Another interesting aspect was to see how this community experience cinema. In a more abstract and poetic way. They seemed to put an emphasis on visual experiences rather than the language that comes with it. The cinema becomes a place that can easily represents the Wordlessness Community’s values and beliefs perfectly.
In order to understand how the ZAO experienced the context of medicine we created a short film of our own of a GP session so we could begin to understand how the community might place itself within that context. What would they understand and what are the problems that would occur? This further enabled us to understand the challenge this community faces in the context of a doctor’s visit.
The VWordless in the context of a consultation
More and more members of the VWordless community came to our practices bringing objects and new ways of expressing their illness to us. Understanding how they feel and diagnosing them has been quite a challenge. There can be quite a lot at stake at a doctors visit, especially when a patient is in discomfort because of their symptoms or unsure what is going on with their body. In trying to express and understanding these things without language, tensions arise. In order to extend our practice beyond language, we had to look at new ways of understanding patients, expressing diagnosis, and prescribing medicine.
A) How can a patient express their symptoms
The VWordless came to our “offices” with what we call “symptom objects” in order to express the sensations they are experiencing.
These patients each came in with what appeared to be hand-made objects that represented the way they feel as tools to help them express themselves. These pillow- like objects were made by the patients themselves, and so they were being generally by individuals. This meant that the objects were quite easy to make and modify, and could theoretically be adapted and created by anyone to express their symptoms.
The effect of the symptoms seemed to be expressed mainly through the textures felt in the pillows depending on what they were filled with or how they were modified. Some objects were very simply stuffed with a household object, one example being aluminum foil” which was held up to the throat and felt in order to express a dry, scratchy throat. Another more technologically advanced example contained a vibrating motor that was used to emulate the pulse of a fast heart-beat. To try to describe what these objects express defeats their purpose, but they were wide-ranging and malleable in their construction.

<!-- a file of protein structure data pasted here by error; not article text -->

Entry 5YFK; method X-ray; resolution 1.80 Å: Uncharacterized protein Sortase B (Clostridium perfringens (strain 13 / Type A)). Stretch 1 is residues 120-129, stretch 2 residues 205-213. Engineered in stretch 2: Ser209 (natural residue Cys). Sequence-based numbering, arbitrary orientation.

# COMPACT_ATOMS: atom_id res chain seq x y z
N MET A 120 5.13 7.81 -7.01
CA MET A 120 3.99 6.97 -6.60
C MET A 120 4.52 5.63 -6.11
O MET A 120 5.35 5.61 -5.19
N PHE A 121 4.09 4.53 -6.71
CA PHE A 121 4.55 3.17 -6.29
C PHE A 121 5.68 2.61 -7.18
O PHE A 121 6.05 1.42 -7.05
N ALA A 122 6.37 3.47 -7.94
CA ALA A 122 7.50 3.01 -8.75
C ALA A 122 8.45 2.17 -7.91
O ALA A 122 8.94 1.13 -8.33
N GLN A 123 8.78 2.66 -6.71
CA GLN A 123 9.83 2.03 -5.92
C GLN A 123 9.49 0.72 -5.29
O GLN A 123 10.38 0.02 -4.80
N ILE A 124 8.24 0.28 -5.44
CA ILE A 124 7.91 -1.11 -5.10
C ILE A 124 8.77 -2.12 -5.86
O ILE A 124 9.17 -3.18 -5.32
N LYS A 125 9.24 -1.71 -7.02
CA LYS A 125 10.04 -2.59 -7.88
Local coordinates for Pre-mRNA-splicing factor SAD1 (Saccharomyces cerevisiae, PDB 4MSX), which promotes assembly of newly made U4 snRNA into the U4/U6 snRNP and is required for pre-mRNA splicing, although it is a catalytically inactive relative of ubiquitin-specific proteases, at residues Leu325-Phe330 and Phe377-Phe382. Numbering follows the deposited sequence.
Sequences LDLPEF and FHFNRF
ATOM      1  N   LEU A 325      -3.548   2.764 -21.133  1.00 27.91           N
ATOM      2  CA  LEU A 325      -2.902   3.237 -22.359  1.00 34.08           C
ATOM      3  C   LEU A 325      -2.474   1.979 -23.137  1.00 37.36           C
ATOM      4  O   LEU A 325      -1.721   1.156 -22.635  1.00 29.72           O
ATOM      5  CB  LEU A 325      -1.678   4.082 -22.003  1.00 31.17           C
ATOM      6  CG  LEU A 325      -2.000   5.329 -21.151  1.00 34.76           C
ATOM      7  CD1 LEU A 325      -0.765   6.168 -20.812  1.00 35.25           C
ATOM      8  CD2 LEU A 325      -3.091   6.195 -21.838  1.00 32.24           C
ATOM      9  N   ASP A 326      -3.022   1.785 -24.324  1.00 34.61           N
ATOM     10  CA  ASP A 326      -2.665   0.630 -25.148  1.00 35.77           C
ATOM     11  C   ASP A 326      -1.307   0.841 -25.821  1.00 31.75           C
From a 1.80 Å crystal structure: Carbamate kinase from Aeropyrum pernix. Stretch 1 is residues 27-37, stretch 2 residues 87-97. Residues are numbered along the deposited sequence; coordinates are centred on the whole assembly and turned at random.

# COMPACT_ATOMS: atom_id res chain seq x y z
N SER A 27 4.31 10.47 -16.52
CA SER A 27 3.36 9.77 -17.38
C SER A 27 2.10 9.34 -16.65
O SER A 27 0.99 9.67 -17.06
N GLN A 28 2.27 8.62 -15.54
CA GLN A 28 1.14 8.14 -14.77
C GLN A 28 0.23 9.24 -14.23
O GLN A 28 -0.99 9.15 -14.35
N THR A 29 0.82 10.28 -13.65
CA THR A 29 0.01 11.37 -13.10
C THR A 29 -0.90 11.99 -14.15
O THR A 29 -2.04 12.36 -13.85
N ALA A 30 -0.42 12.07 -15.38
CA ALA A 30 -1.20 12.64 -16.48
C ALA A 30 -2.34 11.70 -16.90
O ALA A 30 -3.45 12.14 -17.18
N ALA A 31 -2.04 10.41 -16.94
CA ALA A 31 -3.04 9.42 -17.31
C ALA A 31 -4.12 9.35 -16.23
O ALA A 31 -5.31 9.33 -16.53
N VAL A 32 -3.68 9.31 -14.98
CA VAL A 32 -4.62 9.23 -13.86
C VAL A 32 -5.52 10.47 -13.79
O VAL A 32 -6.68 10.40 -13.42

However, we felt there were gaps to be filled in what these objects could express.
To expand on what these objects could be used for, we created some aids ourselves to encourage further ways of expressing the symptoms. We made a set of cones that trigger sound samples that can be modified by the patient. This allows patients to create their own sound of their pain and identify and express other aspects of their experience, things such as a heavy aching, a lingering sensation, or how long pain lasts. We modified the pulsing vibrating pillow to have a knob to allow for adjustment, allowing it to be reused in different applications.
Wordless patients can combine and create their own objects and sounds to express their individual symptoms.
B) How do we diagnose and express what we see as practitioners
Regarding our practice and how could we share and explain what we are seeing, we started building some new tools. This was an attempt to find ways to unite the patient and the doctor without relying on words in order to explain what is being observed.
The stethoscope is the first prototype we developed. By iterating the original stethoscope and making it a shared audible experience for the patient and the practitioner the device becomes more understandable, and words less necessary. This experience remains intimate, as the doctor and patient must stand close to one another when using it. Possible other iterations allowed for the stethoscope to generate sound or play on a speaker, broadcasting the heartbeat to the room.
We’ve attempted to design an otoscope to be inclusive as well. One possible version is an otoscope that uses reactive material to create textures based on what appears in the lens. This would allow both the doctor and the patient to be able to physically feel the shapes of what is being detected and observed. Another otoscope is connected to a projector that displays what is being seen by the doctor on a screen. This example is more practical but less intimate. These tools could be applied in a dental health context as well.
C) How do we prescribe and distribute medicine without relying on language
In order to understand which medicine the VWordless has to take, he iterated the medicine box for his better understanding. To create understanding, there is a code embedded in the packaging. Each medicine container is covered with a fabric pocket that contains textures from the symptom object pillow to remind what the medicine is treating. The color of the fabric pocket and portions of the box signify what time of day the pill must be taken, corresponding to the colors of the sky during day and night. Each box contains the medicine for a single day. This simplification and use of simple codes allows the wordless patient to avoid the pitfalls of conventional language and still take medicine.